These herbs are all perennials with the exception of borage which is a prolific self-seedin biennial. Because the low lying areas of Clark County are in hardiness zone 8, these plants shouldn’t require any special winterization. For those of you who live in the outlying hills, rosemary especially could use some mulching to get through the hard periods of winter we’ve had the past few years. This group of herbs will also supply flowers in a variety of colors beginning in late spring and continuing through early fall. The cool thing about not only these herbs but herbs generally is they have so many uses and these in particular will be well liked by pollinators.
Chives – a member of the onion family, they are a versatile culinary herb but the purple flowers are also edible. Bees find them particularly “edible”. They are full of small seeds and will easily seed and take over an area. If that isn’t what you want to happen, give the bees a few days and then trim off the flowers. More will be produced. Once you have a chive bed started, that should be all you’ll ever need.
Rosemary – a woody stem-like bush plant that grows to 3 feet. It likes full sun and semi-moist soil. It has small white, pink or bluish flowers that extend up the tall stems. Rosemary has many culinary, cosmetic and medicinal uses. Best started from a planting.
Comfrey – this is a big plant (3-5 feet with a dep tap root) with very large oval-shaped leaves. The flowers form in clusters on top of tall stems and droop downward. They come in violet (the plant for medicinal purposes), creamy (wild) and pink (ornamental). This a good plant to attract hummingbirds. It will dye back in winter but springs forth in early spring.
Borage – a large plant (2-3 feet tall and wide) with many stem branches that produce lots of blue flower clusters. Attractive to bees, butterflies and many other pollinators, this self-seeding annual also provides leaves for human consumption and flowers perfect for salads, baked confections and drinks. The leaves and stems have a cucumber taste and the flowers make colorful ice cubes.
Catnip - Bees love this perennial plant as much as cats do! Great in teas for people to help ease stress and anxiety. Protect plants from cats with cages. Starts from seed easily in spring or fall. It is not a tall plant unless it is pruned regularly and becomes more bush like. Because it is a member of the mint family, the lavender flowers stand straight on top of stems.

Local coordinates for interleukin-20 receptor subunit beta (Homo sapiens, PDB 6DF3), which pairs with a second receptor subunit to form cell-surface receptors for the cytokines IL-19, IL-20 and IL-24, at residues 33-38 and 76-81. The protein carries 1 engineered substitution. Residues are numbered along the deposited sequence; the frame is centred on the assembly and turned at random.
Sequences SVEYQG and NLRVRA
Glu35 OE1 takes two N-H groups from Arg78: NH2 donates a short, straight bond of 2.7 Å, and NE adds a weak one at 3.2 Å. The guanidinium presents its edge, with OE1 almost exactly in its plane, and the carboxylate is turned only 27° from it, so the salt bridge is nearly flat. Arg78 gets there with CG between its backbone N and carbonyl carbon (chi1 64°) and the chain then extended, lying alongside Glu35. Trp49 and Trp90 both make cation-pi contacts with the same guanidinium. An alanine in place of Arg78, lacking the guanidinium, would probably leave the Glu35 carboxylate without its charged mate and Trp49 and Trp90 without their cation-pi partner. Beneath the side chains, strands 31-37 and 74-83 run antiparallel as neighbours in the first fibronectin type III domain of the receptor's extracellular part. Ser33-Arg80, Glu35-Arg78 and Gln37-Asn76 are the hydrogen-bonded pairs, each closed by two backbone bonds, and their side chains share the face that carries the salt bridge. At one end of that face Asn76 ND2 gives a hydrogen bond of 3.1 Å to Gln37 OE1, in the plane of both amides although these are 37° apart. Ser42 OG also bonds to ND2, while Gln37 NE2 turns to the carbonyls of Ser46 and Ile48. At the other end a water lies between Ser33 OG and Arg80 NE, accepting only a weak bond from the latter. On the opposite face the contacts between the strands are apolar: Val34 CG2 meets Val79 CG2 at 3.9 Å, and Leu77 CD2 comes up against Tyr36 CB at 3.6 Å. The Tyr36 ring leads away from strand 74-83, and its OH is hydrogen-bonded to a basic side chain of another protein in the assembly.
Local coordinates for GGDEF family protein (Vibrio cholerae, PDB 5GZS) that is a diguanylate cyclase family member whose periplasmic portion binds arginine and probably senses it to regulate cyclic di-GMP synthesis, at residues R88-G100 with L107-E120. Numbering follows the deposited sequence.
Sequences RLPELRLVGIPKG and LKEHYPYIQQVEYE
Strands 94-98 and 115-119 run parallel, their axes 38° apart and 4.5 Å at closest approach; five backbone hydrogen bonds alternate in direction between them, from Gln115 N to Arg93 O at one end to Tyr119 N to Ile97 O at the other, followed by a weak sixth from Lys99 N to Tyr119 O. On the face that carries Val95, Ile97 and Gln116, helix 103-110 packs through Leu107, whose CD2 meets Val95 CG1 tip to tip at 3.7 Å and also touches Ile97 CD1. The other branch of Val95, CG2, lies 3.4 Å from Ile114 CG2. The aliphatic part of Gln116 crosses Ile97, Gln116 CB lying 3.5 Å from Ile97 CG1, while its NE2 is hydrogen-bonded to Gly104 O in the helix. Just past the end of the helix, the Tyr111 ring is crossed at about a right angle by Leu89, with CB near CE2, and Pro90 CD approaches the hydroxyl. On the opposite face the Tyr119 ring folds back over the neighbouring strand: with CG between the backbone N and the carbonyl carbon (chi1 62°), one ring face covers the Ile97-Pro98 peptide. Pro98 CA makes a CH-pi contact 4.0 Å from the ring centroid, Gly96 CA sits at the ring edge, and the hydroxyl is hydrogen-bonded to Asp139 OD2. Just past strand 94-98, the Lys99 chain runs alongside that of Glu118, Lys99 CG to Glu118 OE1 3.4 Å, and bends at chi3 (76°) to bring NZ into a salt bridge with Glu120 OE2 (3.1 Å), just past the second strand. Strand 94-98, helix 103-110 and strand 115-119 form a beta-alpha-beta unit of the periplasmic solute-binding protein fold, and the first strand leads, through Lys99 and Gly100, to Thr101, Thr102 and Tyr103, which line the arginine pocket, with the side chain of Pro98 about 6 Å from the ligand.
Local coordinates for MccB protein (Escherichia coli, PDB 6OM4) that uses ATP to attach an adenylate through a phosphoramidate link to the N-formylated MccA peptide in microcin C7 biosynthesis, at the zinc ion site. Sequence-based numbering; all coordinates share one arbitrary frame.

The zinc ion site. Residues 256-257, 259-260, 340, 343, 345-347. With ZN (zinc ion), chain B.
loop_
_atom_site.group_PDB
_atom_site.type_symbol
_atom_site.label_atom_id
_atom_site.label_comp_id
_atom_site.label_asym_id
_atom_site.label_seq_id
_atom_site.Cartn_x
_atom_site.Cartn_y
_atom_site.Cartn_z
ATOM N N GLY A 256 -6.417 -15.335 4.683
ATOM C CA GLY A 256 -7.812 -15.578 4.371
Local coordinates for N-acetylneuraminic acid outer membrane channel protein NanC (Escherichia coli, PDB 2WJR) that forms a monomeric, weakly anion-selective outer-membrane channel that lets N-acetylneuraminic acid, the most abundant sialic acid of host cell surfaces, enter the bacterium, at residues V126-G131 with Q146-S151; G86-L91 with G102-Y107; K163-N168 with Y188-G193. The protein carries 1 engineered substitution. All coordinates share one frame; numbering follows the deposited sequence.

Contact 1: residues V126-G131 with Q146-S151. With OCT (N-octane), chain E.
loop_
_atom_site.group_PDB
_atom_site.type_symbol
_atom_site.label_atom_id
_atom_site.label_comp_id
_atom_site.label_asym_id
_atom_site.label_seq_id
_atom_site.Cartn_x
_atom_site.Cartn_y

Lavender – this is a low shrub with many branches with tight clusters of small purplish, pink, blue or white flowers at the end of a long stalk. Lavender comes in many varieties and are best started from plants. When it blooms in late June through July, the plants may be covered with bumblebees. When you harvest be careful to not bring the bees indoors but always leave a few branches for the bees to continue their harvest. Lavender has many cosmetic and craft uses and is also found in the famous French herb blend Herbes de Provence.
Bee Balm or Bergamot – grows to 2-4 feet with bright large blooms in pink, scarlet, white and lavender. This is a great attractor for hummingbirds. It makes a great tea and some people find the flowers good in salads. Keep the flowers dead-headed to keep it blooming.
Lemon Balm - An outstanding herb for teas, butters, and baked goods. The flowers are highly attractive to bees and also provide a sweet lemony taste for people. As a member of the mint family, it grows 15 – 24 inches. The small white cluster of flowers at the top of the stems are not showy but attractive to pollinators.
Anise Hyssop - Beloved by hummingbirds and butterflies, as well as bees, this attractive perennial provides a tasty addition to teas and medicinal infusions for coughs and respiratory problems. It grows 2-3 feet tall and can be started from seeds. It has 4-6 inch spiky flowers that are blue to violet.
Pineapple Sage – this is a large plant (3-4 feet) that isn’t like typical sage. It is a tender perennial and dies back in fall if kept outside. It grows well in a container and will do fine all year round in moderate temperatures or brought indoors. It has gorgeous red spiky trumpet like flowers and gives pollinators a late season infusion before winter sets in.
Enjoy your spring planting and keep the pollinators in mind as you buy new plants. Wherever you buy your plants we encourage you to purchase from an organic or natural grower to ensure heathy pollinator-friendly plants not treated with toxic pesticides, herbicides or fungicides which could be harmful to the birds and the bees and the butterflies.